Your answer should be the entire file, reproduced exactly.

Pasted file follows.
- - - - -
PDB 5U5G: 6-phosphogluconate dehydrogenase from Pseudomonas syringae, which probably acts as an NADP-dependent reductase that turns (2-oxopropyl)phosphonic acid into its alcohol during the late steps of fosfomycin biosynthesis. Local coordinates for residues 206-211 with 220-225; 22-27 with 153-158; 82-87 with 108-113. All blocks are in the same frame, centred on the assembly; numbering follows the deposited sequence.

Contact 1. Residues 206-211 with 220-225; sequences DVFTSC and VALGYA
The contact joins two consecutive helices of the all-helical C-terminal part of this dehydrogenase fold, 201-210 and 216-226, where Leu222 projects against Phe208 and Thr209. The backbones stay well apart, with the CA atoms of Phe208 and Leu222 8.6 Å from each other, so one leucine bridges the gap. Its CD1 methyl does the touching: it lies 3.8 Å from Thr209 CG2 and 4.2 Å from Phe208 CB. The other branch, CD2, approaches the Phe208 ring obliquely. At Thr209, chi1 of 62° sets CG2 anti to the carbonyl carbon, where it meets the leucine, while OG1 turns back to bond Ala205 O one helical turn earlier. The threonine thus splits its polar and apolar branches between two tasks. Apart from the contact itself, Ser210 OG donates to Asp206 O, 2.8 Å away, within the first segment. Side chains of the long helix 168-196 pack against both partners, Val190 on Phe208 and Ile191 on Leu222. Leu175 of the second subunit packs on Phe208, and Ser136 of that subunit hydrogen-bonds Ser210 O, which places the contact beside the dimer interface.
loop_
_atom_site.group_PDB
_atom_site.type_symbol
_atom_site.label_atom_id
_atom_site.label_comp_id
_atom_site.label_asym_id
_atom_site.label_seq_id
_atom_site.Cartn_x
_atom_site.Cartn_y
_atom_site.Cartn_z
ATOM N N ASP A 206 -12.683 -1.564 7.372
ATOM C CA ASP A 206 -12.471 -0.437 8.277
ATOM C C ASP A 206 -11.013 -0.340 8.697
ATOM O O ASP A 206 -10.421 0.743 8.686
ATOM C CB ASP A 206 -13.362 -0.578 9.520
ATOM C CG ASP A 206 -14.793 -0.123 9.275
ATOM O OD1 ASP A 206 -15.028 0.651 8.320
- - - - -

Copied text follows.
PDB 5U5G: 6-phosphogluconate dehydrogenase from Pseudomonas syringae, which probably acts as an NADP-dependent reductase that turns (2-oxopropyl)phosphonic acid into its alcohol during the late steps of fosfomycin biosynthesis. Local coordinates for residues 206-211 with 220-225; 22-27 with 153-158; 82-87 with 108-113. All blocks are in the same frame, centred on the assembly; numbering follows the deposited sequence.

Contact 1. Residues 206-211 with 220-225; sequences DVFTSC and VALGYA
The contact joins two consecutive helices of the all-helical C-terminal part of this dehydrogenase fold, 201-210 and 216-226, where Leu222 projects against Phe208 and Thr209. The backbones stay well apart, with the CA atoms of Phe208 and Leu222 8.6 Å from each other, so one leucine bridges the gap. Its CD1 methyl does the touching: it lies 3.8 Å from Thr209 CG2 and 4.2 Å from Phe208 CB. The other branch, CD2, approaches the Phe208 ring obliquely. At Thr209, chi1 of 62° sets CG2 anti to the carbonyl carbon, where it meets the leucine, while OG1 turns back to bond Ala205 O one helical turn earlier. The threonine thus splits its polar and apolar branches between two tasks. Apart from the contact itself, Ser210 OG donates to Asp206 O, 2.8 Å away, within the first segment. Side chains of the long helix 168-196 pack against both partners, Val190 on Phe208 and Ile191 on Leu222. Leu175 of the second subunit packs on Phe208, and Ser136 of that subunit hydrogen-bonds Ser210 O, which places the contact beside the dimer interface.
loop_
_atom_site.group_PDB
_atom_site.type_symbol
_atom_site.label_atom_id
_atom_site.label_comp_id
_atom_site.label_asym_id
_atom_site.label_seq_id
_atom_site.Cartn_x
_atom_site.Cartn_y
_atom_site.Cartn_z
ATOM N N ASP A 206 -12.683 -1.564 7.372
ATOM C CA ASP A 206 -12.471 -0.437 8.277
ATOM C C ASP A 206 -11.013 -0.340 8.697
ATOM O O ASP A 206 -10.421 0.743 8.686
ATOM C CB ASP A 206 -13.362 -0.578 9.520
ATOM C CG ASP A 206 -14.793 -0.123 9.275
ATOM O OD1 ASP A 206 -15.028 0.651 8.320